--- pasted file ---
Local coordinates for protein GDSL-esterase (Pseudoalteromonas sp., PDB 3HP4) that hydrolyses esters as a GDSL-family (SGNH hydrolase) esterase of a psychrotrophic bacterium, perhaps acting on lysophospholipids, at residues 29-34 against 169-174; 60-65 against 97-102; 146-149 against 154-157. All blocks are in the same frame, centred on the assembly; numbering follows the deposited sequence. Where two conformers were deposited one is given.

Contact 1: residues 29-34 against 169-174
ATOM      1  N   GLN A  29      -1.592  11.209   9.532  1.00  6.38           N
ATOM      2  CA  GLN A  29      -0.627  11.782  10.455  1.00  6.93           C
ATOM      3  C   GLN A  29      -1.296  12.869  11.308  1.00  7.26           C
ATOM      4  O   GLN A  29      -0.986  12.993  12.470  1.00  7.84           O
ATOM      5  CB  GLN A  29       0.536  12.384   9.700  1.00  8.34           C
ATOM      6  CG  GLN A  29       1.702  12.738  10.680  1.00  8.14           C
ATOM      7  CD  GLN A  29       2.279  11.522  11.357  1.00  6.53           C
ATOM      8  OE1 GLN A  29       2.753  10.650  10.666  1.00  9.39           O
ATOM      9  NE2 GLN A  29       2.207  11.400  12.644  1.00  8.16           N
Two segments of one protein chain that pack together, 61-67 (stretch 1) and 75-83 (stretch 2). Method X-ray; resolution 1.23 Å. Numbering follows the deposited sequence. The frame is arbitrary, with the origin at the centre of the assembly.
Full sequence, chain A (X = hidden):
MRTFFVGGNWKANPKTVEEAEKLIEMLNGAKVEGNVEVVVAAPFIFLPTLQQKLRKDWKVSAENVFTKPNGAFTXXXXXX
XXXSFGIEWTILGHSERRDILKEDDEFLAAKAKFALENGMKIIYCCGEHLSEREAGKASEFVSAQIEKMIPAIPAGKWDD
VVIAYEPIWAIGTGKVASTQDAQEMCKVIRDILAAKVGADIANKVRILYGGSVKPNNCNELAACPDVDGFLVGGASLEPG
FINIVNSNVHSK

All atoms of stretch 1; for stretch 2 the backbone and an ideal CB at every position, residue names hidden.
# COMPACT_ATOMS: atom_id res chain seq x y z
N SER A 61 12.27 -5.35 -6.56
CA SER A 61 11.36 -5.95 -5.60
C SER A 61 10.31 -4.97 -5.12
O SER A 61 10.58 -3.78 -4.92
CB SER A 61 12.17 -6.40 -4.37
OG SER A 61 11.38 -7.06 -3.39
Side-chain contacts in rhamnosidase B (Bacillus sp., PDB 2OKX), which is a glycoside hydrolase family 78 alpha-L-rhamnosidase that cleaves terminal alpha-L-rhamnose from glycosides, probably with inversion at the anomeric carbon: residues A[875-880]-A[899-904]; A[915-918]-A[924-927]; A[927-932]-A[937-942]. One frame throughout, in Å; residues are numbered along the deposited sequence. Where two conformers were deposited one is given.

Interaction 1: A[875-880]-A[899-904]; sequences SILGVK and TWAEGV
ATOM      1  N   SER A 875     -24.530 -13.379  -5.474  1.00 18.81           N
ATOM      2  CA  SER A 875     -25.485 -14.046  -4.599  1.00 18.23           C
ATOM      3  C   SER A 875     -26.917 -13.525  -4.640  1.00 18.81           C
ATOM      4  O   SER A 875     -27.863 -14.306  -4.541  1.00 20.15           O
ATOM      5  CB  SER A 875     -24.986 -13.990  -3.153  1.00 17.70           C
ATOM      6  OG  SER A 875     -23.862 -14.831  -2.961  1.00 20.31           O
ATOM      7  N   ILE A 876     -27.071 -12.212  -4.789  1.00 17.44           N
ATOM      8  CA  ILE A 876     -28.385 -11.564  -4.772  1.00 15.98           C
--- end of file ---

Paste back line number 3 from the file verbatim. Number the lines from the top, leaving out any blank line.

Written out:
ATOM      1  N   GLN A  29      -1.592  11.209   9.532  1.00  6.38           N